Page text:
Why foreign banks are going to small cities4 min read . Updated: 03 Dec 2007, 12:07 AM IST
Why foreign banks are going to small cities
Why foreign banks are going to small cities
What do Akola, Nanded, Jalgaon, Kanchipuram, Nelamangala, Kurnool and Siliguri have in common? These small towns in Maharashtra, Tamil Nadu, Karnataka, Andhra Pradesh and West Bengal have suddenly become the darlings of foreign banks in India. Over the past one year, these banks have set up 23 branches in such small towns where they never dared to tread.
Akola, located around 600km east of Mumbai, is the largest cotton-producing district in India. This region is also known for its pulse, oil and textile mills.
Famous for its gurudwaras, Nanded is an important holy place for the Sikh faith. One of the backward districts of Maharashtra’s Marathwada region, Nanded has a number of solvent plants and is a large producer of bananas. Cotton and jawar are the other predominant crops grown here.
The hometown of President Pratibha Patil, Jalgaon is known for pipe manufacturing, pulse milling and mattress manufacturing. It is the banana capital of India.
Temple town Kanchipuram in Tamil Nadu is famous for its silk saris. More than 5,000 families are engaged in this industry. The main activity in Nelamangala, 27km from Bangalore, is the manufacture of silk clothes and agarbattis (joss sticks). Kurnool in Andhra Pradesh is known for handloom weaving. Siliguri, the gateway to the North-East, is known for tea, timber, tourism and transport.
Citibank has got licences from the Reserve Bank of Indian (RBI) to set up three branches, at Akola, Nanded and Kurnool. ABN Amro has received the regulator’s nod to open branches at Kolhapur, Salem, Udaipur, Jodhpur, Ahmedabad, Agra and Jalandhar. Deutsche Bank will open branches at Kolhapur, Aurangabad, Salem, Vellore and Pune. HSBC will go to Raipur, Jodhpur and Lucknow, and Standard Chartered Bank to Siliguri and Jalgaon. Finally, Barclays Bank Plc., which launched its retail operations in India in May 2007 by introducing its English Premier League Card—a credit card that will give a kick to Indian soccer fans—will reach out to Kanchipuram, Nelamanagala and Junagarh.
Why are foreign banks making a beeline to open shops at these places? RBI is following a liberal branch licensing policy for those foreign banks who want to go to the unbanked pockets. For instance, Barclays would possibly have had to wait for years to get a licence to open a branch in one of the four metros. But there is virtually no waiting period for places such as Kanchipuram and Nelamanagala. Indeed, these pockets are not serviced by too many banks. But the foreign banks are going there not to please the regulator. They have started sensing enormous business opportunities in financing trade and small and medium sectors in small towns in the world’s second fastest growing economy.
Not too many people know that Kolhapur has one of the highest per capita incomes among Indian cities and the number of Mercedes cars that ply on its roads is next only to Mumbai among all places in Maharashtra. Similarly, Nelamangala is situated just a few kilometres from Peenya Industrial Estate, the biggest such hub in Asia, where 800 small, medium and large industrial units operate.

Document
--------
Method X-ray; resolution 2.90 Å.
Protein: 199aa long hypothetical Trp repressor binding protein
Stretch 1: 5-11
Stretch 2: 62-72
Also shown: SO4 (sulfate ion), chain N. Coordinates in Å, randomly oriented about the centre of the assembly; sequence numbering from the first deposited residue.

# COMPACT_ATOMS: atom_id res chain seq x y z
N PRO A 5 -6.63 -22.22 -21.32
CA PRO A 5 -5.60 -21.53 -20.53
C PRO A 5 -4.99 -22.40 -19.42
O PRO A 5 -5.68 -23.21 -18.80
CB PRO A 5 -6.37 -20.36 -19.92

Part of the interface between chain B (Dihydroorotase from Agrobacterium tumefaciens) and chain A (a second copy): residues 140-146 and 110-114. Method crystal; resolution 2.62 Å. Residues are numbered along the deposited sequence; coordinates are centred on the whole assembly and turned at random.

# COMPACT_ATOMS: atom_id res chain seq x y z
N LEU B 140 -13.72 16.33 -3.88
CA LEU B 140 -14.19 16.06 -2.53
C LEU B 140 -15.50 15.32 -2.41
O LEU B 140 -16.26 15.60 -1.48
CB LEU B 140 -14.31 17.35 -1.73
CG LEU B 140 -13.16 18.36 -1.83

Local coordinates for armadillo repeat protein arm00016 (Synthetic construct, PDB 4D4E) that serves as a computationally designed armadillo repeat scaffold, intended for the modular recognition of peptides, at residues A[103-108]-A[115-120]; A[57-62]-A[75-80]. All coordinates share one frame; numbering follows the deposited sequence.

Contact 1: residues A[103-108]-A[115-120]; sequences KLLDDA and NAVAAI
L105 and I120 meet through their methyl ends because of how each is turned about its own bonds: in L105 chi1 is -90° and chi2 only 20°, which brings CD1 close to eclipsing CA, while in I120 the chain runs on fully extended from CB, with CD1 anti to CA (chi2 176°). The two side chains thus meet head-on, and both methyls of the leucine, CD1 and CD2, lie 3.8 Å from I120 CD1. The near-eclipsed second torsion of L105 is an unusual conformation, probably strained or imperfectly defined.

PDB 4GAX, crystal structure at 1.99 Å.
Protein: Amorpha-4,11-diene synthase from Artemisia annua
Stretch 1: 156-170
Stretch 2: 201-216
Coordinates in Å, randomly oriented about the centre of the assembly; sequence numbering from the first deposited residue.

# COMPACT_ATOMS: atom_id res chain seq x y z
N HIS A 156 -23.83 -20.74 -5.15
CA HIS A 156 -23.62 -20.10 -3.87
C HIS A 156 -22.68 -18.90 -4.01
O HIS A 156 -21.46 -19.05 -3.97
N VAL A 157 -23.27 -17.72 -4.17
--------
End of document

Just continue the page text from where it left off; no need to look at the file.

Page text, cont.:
Twenty-nine foreign banks are present in India through 273 branches and 871 offsite ATMs. Besides, there are 34 foreign banks operating through representative offices. Four have set up shop in the past one year. They are Banco Bilbao Vizcaya Argentaria, Spain’s second largest bank; Italy’s Banca di Roma; the Dublin-based Depfa Bank Plc.; and National Australia Bank Ltd. Given a chance, all banks would like to convert their representative offices into branches.
India had committed to the World Trade Organzation (WTO) in 1997 to give 12 new branch licences to foreign banks every year, including those given to new entrants and the existing players. However, the Indian regulator has all along been allowing foreign banks to open more branches, going beyond its commitment to WTO. In fact, in the last four years till October 2007, it has given its nod to 75 new foreign bank branches and many more ATMs (which do not come under WTO norms).
Standard Chartered Bank, the oldest foreign bank that came to India 150 years ago, now operates the maximum number of branches, 83. It is followed by HSBC, which entered India in 1867, with 47 branches. Citibank has 39 branches and ABN Amro, 28 branches. The only other bank that has a double digit branch presence is Deutsche, 11.
Despite their growing presence, foreign banks still have a very small market share in the Indian banking industry—6.11% of total deposits and 6.83% of total loan advances. But their returns from Indian operations are far higher than those of their local counterparts. For instance, the average net profit per branch for foreign banks in India was Rs11.99 crore last year against Rs33 lakh for the public sector banks that account for close to 70% of the industry. The return on assets for foreign banks last year was 1.65% and return on equity, 14.02%. The comparable figures for public sector banks were 0.82% and 13.62%. Now you know why foreign banks are ready to walk the extra mile to do business anywhere in India.
Tamal Bandyopadhyay keeps a close eye on all things banking from his perch as the Mumbai Bureau Chief of Mint. Please email comments to firstname.lastname@example.org